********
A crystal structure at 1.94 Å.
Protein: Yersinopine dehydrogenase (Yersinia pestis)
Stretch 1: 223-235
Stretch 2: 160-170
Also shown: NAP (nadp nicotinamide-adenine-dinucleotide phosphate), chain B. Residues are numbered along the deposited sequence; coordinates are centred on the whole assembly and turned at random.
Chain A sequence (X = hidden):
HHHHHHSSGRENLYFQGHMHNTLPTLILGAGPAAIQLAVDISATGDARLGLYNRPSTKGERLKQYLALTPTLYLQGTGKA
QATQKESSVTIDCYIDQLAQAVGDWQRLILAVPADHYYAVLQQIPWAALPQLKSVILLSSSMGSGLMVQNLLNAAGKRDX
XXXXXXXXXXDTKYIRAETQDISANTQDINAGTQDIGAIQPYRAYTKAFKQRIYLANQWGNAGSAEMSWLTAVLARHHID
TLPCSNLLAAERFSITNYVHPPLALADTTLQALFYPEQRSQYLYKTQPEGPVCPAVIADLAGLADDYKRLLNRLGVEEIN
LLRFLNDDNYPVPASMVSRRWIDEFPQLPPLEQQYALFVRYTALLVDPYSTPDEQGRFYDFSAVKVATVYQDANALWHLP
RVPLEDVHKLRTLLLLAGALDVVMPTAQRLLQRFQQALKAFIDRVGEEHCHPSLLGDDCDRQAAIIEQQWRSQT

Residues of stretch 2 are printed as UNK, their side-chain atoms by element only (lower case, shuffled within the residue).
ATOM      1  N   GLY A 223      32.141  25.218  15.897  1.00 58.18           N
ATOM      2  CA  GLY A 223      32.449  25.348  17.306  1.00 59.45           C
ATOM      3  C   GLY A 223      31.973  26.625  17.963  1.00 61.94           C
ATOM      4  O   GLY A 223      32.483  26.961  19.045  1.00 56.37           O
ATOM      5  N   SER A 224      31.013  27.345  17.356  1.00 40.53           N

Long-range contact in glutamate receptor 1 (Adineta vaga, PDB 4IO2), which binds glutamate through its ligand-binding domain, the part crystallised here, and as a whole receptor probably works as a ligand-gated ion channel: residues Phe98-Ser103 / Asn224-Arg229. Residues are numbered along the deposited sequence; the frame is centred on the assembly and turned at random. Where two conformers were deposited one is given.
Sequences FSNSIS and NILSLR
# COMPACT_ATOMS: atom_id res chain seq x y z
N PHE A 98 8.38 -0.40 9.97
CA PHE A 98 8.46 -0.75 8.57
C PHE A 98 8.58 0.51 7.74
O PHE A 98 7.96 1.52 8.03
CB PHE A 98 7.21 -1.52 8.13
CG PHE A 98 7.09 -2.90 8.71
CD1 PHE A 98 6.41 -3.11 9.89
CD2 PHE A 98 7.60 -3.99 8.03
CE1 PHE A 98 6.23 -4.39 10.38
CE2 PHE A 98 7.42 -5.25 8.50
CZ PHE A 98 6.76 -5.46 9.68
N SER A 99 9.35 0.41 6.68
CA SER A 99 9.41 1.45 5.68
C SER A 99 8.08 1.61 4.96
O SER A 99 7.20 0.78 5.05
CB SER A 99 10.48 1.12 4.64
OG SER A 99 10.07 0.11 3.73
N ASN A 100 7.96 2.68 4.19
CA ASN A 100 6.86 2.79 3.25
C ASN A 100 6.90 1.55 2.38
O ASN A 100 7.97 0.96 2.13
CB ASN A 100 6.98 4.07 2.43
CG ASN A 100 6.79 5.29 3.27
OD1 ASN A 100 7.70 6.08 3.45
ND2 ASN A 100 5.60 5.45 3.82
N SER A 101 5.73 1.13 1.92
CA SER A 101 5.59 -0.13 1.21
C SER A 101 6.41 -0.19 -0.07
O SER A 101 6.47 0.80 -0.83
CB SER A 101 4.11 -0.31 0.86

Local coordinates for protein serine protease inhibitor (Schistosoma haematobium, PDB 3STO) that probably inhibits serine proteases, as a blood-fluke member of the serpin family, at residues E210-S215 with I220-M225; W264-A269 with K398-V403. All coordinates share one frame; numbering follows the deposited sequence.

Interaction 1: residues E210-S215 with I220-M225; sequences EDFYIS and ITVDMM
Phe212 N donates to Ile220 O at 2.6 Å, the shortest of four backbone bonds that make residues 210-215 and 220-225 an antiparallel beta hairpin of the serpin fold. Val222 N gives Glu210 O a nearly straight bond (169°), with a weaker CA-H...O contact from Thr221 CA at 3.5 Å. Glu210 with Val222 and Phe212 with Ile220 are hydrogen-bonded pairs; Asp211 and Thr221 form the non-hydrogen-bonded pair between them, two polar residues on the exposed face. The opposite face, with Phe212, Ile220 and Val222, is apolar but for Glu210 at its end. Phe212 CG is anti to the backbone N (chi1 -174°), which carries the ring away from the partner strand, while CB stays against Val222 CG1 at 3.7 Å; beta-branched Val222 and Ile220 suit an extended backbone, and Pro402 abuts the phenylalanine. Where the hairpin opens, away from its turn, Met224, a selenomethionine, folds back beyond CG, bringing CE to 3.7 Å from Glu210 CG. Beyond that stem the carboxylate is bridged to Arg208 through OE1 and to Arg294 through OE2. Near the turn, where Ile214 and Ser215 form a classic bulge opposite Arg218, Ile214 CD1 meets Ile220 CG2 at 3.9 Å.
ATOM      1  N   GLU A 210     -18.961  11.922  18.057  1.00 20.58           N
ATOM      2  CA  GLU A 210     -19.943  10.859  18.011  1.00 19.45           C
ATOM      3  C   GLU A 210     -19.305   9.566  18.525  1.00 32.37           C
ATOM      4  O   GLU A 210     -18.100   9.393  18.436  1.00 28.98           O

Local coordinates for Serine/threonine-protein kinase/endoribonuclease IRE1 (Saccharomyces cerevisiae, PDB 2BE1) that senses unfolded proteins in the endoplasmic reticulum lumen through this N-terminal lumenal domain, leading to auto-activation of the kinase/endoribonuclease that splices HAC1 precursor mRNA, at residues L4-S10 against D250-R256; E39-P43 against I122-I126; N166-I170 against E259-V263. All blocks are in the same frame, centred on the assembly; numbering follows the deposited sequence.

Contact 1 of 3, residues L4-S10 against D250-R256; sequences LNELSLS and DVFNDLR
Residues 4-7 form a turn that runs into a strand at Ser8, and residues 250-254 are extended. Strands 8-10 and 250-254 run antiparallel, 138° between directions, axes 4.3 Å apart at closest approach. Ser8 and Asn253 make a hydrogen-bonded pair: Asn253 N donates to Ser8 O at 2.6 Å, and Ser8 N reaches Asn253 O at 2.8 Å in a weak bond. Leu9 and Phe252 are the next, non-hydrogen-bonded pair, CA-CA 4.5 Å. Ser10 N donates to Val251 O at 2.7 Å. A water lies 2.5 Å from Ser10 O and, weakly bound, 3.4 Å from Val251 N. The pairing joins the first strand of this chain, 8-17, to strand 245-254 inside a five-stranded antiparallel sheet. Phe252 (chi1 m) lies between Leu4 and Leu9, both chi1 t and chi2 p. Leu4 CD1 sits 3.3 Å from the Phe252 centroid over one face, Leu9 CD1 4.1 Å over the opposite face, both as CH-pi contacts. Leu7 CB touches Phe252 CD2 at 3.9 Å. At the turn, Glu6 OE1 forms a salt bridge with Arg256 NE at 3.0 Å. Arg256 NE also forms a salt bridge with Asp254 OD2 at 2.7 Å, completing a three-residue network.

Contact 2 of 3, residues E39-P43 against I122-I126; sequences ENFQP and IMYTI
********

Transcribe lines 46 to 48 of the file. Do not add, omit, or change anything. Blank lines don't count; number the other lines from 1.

ND2 ASN A 100 5.60 5.45 3.82
N SER A 101 5.73 1.13 1.92
CA SER A 101 5.59 -0.13 1.21